The right thing to do in this situation is to wipe out the server with a fresh install and put it back together one piece at a time. A few problems with that, I don’t have the time and even if I did, this guy is good and either because I enabled the wrong Apache module or used MySQL instead of Postgres or made the wrong entry in php.ini, all he has to do is be inclined to get back in and I bet he would, resulting in a lot of wasted time. It’s futile.

I don’t purport to be an expert but I’ve thrown the book at this thing to repair the damage and mitigate the vectors of attack, checked everything in init.d and crontab, watched netstat closely, got rid of extraneous daemons, tougher passwords, “hardening” the server, running a bunch of things that listen for sketchy activity and alert me, my own self-penetration testing with things like Nessus remotely, eyeballing what processes are running when I turn everything I use off, server-side with things like Snort and Nagios, .. I guess I should restrict logins to my usual IPs too, better do that now. I think he got in through MySQL somehow, I guess I could try to figure out how to unload all my databases into Postgres and set up everything I use that uses SQL to use Postgres. Maybe he’s not that great and just has a site of MySQL injection updates bookmarked. But I doubt that; I think he’s both good at this and enjoys it.

Or I can hope that he’ll read my response in the MOTD (or this article) and decide it’s getting old (he popped in again recently, this time piping the .bash_history into /dev/null):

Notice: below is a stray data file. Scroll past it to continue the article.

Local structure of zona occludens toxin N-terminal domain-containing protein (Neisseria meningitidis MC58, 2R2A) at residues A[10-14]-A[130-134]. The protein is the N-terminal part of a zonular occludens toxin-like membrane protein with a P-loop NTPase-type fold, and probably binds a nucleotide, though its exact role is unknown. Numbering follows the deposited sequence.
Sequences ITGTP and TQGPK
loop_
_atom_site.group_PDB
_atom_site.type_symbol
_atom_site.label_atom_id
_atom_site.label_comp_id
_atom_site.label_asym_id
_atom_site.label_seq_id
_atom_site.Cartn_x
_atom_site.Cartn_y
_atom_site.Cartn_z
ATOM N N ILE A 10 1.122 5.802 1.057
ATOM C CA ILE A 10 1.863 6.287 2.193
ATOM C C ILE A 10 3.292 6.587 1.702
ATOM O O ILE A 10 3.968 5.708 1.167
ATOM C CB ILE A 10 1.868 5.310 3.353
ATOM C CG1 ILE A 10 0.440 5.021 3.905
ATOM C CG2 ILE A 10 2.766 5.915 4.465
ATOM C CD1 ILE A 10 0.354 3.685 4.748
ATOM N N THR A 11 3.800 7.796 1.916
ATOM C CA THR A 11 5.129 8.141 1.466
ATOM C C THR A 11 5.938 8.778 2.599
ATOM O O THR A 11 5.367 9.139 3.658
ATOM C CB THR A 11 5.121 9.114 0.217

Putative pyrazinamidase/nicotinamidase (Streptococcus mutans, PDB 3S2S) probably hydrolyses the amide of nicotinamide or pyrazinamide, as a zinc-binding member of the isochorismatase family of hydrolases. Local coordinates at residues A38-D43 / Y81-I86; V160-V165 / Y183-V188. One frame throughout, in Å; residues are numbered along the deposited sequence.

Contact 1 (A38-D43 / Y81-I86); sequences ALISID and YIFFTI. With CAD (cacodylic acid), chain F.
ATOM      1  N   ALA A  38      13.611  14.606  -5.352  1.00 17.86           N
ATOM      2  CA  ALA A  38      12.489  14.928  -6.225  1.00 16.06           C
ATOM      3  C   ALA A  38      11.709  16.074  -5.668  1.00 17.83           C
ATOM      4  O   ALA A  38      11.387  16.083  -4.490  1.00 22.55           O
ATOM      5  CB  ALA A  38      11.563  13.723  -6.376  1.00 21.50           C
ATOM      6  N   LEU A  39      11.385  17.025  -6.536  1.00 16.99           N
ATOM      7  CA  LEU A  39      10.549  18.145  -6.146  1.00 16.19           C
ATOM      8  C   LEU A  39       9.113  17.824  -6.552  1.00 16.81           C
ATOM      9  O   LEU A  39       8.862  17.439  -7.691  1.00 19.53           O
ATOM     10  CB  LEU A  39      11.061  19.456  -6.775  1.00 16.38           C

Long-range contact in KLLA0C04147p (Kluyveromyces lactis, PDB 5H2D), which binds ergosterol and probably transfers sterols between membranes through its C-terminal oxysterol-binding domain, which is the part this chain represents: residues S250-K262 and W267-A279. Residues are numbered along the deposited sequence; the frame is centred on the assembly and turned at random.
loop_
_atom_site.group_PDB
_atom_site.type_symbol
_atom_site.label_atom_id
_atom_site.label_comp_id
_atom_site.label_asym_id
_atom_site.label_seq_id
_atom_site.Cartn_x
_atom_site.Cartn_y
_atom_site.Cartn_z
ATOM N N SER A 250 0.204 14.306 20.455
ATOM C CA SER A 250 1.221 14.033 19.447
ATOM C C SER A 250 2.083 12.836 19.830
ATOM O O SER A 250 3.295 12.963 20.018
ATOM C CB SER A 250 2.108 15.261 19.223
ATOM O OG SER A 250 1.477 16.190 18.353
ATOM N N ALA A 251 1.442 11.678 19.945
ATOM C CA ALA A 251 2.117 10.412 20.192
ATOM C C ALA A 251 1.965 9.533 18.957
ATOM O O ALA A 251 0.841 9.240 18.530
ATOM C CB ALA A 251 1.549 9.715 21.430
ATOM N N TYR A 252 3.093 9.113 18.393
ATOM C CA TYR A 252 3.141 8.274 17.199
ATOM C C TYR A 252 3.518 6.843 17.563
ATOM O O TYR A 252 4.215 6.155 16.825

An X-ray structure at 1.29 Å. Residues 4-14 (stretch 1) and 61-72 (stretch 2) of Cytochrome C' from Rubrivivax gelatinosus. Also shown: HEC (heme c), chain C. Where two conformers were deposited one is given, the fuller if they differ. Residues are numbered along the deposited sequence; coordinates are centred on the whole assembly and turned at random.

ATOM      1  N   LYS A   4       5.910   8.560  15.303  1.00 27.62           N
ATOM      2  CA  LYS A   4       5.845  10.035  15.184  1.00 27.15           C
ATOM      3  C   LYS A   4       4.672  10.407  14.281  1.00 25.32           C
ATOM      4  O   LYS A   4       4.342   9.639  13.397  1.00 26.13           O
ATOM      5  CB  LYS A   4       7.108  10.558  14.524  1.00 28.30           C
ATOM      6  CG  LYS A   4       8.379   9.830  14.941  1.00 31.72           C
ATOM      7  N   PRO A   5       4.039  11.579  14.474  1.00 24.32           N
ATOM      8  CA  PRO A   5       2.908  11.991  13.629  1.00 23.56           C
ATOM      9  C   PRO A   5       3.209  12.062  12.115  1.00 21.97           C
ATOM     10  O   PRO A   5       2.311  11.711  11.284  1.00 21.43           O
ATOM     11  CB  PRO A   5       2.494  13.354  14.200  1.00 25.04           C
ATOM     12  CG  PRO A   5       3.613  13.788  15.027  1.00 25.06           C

Yes I’m aware that asking someone who rooted your server to stop busting your balls as a means of securing your system is not a means of securing your system, but either he obliges and I take his word for it or I have to pull the plug on this thing. I’m aware that writing this article isn’t too bright either, but I think it’s pretty good material. I’m also aware it’s bad etiquette to the rest of the Internet not to format here (or turn off the lights permanently), but c’mon.

Maybe it’s one of you guys. If so, please stop eating up my weekends trying to figure this out. I mean, good job, I get it, you know your way around a server better than I do. I’m confounded yet impressed. And to the rest of you, please don’t get any ideas, this is a big enough pain in the balls, I just wanted to vent here and maybe warn those of you with a server to make backups regularly, to be very selective with respect to things you install that rely on PHP and SQL, not to run anything you don’t need, resist the urge to go for the unstable distribution of your operating system and to remember that if you’ve got an IP you are always a target either to bots or to a friend like mine. If you just want to host some websites, go with shared hosting administered by professionals, don’t spring for dedicated, colo or a vps just to make things more interesting. But if you must, and you don’t want to offer yourself to guys like this with your legs spread quite as wide as mine are, forget Linux and maybe go with OpenBSD.

Doug Simmons